With the long-standing feud of the Montagues and the Capulets, it is apparent that family plays an important role for the nobility of Verona. During the Renaissance the nobility had a tightly knit family. Girls married young because a female was not considered a woman until she was married. If she did not marry, she often lived with relatives and acted as a nurse to the children of these relatives. In Romeo and Juliet, the Nurse is such a relative, and may be the sister of Juliet's mother. This relationship may easily be the reason that the Nurse dotes upon Juliet and shares in the grief of the loss of Tybalt.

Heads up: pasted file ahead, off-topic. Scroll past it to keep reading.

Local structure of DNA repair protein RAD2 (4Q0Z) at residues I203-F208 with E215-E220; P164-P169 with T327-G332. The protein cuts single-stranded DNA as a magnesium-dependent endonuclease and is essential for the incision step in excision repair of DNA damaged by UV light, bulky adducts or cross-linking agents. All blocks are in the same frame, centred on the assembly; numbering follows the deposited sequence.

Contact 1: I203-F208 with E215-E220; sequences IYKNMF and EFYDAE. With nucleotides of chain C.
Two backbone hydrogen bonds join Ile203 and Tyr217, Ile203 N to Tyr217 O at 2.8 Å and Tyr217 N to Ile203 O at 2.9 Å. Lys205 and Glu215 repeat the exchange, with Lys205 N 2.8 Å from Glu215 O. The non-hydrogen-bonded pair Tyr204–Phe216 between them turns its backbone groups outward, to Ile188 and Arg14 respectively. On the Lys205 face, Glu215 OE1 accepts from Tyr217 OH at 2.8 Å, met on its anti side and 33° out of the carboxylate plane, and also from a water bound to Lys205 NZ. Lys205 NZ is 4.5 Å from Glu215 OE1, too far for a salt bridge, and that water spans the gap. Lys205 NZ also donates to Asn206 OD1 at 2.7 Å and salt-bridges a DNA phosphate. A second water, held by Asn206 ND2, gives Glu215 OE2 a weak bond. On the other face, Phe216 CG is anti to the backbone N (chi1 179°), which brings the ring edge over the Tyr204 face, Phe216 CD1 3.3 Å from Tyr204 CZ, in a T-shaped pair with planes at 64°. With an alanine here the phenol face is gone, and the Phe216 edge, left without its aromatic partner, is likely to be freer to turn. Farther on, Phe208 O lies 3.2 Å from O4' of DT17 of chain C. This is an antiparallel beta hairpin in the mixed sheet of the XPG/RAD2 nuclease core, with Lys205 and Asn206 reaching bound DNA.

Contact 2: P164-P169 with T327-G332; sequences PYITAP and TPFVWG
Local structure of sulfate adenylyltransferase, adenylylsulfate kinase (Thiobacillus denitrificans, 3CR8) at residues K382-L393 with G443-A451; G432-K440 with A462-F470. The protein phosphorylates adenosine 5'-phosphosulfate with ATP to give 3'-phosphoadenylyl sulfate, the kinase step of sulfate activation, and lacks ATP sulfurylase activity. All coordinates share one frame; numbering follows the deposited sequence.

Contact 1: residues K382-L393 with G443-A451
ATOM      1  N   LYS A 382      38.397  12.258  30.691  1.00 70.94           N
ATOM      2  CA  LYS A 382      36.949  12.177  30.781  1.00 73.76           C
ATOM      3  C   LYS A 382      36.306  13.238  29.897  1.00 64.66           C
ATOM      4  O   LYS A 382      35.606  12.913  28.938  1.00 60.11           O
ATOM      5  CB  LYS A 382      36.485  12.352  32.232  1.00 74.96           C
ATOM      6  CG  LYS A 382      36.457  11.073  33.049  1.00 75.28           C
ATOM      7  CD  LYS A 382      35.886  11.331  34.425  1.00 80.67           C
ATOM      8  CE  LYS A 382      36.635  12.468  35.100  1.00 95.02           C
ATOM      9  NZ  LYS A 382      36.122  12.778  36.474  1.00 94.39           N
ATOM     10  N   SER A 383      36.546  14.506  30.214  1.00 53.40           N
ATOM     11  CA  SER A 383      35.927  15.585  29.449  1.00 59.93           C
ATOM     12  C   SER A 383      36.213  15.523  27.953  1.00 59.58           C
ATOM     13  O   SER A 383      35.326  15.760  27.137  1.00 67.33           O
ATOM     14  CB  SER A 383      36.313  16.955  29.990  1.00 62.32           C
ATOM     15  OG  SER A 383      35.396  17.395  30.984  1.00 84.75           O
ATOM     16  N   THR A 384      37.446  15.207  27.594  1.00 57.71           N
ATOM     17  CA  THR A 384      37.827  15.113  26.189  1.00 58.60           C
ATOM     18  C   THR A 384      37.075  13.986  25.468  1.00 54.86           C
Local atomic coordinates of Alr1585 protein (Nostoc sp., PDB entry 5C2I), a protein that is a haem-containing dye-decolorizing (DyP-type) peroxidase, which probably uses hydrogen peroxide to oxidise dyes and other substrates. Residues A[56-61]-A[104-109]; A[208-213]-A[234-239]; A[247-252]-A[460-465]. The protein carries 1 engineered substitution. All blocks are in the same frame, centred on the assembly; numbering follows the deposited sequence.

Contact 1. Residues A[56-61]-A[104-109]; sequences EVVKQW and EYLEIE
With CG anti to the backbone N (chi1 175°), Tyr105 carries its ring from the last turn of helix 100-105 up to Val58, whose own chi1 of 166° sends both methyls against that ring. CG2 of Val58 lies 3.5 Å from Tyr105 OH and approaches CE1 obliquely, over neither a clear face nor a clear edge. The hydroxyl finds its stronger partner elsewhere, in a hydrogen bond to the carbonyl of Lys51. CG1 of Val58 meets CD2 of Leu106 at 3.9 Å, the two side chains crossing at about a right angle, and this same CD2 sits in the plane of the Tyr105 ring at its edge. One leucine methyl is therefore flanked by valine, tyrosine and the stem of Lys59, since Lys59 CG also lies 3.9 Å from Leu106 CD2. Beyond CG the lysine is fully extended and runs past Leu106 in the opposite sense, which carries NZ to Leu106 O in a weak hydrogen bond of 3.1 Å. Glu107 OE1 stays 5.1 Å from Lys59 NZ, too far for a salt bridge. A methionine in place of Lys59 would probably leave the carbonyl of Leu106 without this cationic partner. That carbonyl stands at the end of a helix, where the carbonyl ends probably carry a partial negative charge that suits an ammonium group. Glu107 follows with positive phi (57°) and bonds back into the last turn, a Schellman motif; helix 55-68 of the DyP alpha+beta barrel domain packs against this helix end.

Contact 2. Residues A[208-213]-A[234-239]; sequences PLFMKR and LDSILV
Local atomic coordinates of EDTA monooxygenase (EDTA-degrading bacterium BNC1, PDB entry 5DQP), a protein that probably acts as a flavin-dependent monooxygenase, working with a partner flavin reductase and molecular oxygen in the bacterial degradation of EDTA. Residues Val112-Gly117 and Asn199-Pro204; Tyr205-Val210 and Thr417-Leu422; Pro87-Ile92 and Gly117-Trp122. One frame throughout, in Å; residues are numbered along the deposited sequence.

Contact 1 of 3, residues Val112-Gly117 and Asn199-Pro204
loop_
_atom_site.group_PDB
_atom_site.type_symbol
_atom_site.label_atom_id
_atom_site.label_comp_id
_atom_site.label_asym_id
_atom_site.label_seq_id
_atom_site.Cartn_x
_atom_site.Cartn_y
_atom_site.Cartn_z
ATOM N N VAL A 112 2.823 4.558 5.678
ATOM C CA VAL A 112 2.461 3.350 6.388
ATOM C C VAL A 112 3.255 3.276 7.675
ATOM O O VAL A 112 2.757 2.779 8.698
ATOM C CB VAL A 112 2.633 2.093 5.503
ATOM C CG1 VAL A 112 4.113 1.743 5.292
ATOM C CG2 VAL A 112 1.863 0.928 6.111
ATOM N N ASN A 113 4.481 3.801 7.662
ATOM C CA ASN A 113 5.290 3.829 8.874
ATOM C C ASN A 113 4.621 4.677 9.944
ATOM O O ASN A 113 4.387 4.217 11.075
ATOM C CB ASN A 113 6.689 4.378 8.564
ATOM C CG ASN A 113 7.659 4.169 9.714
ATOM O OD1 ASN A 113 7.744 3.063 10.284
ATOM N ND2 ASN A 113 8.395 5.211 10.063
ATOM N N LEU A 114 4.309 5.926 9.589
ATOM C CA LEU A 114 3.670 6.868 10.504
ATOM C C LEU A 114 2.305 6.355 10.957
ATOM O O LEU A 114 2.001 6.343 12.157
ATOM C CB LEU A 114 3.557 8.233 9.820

It is Lord Capulet who concerns himself with the marriage arrangements of his daughter. While he seeks to deter the Prince from seeking marriage so soon with his daughter, who has not "seen the change of fourteen years," in Act I, he later changes his mind and believes if she marries the Prince, Juliet will forget any infatuations she may have had and overcome her grief for Tybalt. Weddings were also intended as a way to financially better oneself. This is why the Nurse says jokingly that whoever marries Juliette shall have "the clinks."